From Cern to Midlands engineers
This picture feels more powerful than anything I've ever reported on before.
What you can see here is a 150-year-old pen nib and part of the Cern Large Hadron Collider.
Both of these are objects that changed the world.
When Birmingham became the centre of pen nib manufacture it democratised writing for the masses. You can't underestimate the impact of cheap, reliable pens for the people.
And next to it, a vital section of the CERN experiment. Without it the world's largest, complex machine just wouldn't work.
Thanks to this clever strip of metal, physicists discovered the holy grail of their science, the Higgs boson.
Look closely and you'll see some similarities. Pieces of metal created by a tool stamping a regular but complex shape.
What is so extraordinary is that these amazing objects, separated by 150 years, were made by the same Birmingham company.
It's easy to see how a pen nib works. You just dip it in the ink and write. But what does the complex looking strip Brandauer made for Cern do? Well it is fixed to the tubes which carry the beams of particles travelling inside the supercollider ring itself.
These tubes need to be very cold to help the massive superconducting magnets which work at low temperatures and which control the beam of particles. The tubes also need to be under vacuum. You can't control a particle beam if it's moving through air.
These tiny strips make that possible. They absorb energy produced by the beam so keeping things cooler for the magnets and also help preserve that all important vacuum.
What I found fascinating is that they weren't part of the original design for the supercollider at all. But Cern is so cutting edge the physicists were discovering new science that needed to be dealt with during construction.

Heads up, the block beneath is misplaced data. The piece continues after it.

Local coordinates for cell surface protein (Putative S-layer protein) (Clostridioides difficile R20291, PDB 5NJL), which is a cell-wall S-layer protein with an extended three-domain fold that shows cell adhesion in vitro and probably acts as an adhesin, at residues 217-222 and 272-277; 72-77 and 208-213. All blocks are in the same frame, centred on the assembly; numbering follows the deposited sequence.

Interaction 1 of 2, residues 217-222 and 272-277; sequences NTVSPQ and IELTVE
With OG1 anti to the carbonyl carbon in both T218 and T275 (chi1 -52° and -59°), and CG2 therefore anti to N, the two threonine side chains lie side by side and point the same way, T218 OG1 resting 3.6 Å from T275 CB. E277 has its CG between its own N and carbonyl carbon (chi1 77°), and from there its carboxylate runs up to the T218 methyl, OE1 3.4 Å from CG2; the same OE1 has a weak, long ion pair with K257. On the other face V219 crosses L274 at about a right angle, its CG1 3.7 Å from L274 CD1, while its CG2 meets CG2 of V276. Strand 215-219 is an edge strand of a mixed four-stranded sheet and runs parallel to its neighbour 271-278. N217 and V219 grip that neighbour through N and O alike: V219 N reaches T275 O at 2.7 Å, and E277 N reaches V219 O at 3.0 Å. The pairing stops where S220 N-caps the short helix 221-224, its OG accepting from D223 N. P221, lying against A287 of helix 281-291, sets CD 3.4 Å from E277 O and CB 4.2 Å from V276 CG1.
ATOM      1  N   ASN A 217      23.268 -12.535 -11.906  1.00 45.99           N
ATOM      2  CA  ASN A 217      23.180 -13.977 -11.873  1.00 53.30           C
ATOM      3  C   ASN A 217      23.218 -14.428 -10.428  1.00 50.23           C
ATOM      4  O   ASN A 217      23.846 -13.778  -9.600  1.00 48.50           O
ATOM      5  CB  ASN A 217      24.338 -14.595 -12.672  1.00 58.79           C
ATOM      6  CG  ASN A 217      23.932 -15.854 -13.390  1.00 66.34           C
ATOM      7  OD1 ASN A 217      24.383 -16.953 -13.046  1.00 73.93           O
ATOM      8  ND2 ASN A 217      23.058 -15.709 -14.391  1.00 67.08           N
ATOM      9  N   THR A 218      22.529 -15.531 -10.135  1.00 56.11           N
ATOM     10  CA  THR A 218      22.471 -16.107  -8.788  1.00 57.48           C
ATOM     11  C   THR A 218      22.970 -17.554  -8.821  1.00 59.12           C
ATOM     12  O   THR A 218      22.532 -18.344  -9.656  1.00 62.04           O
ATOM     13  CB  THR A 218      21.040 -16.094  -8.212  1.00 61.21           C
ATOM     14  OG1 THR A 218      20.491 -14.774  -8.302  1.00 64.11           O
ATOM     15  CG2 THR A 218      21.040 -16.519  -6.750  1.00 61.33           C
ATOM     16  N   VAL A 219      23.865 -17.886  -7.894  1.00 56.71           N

Hence the strips which rather elegantly clip straight into place and solve two problems at once.
But that wouldn't be the last time CERN turned to Brandauer for help with a problem.
During early testing of the beam there was a problem with pressure build-up and that caused something people affectionately refer to here as the "little bang". It caused huge damage and big delays.
The solution was to create new pressure release valves all round the ring. Thousands of them.
It's Brandauer who made some amazing spider-like springs to fit over the pressure valve. They hold the valve in place to preserve the vacuum, but will safely spring off if there's a dangerous build up of gases and avoid another explosion.
You may think of Cern as a place for physicists but actually it's a world of technicians and engineering. Since no one has ever built a machine like this before it's not surprising there were problems along the way.
It's a tribute to the teams here that they managed to overcome those problems. And a tribute to engineering in the Midlands that they turned to us for expert help.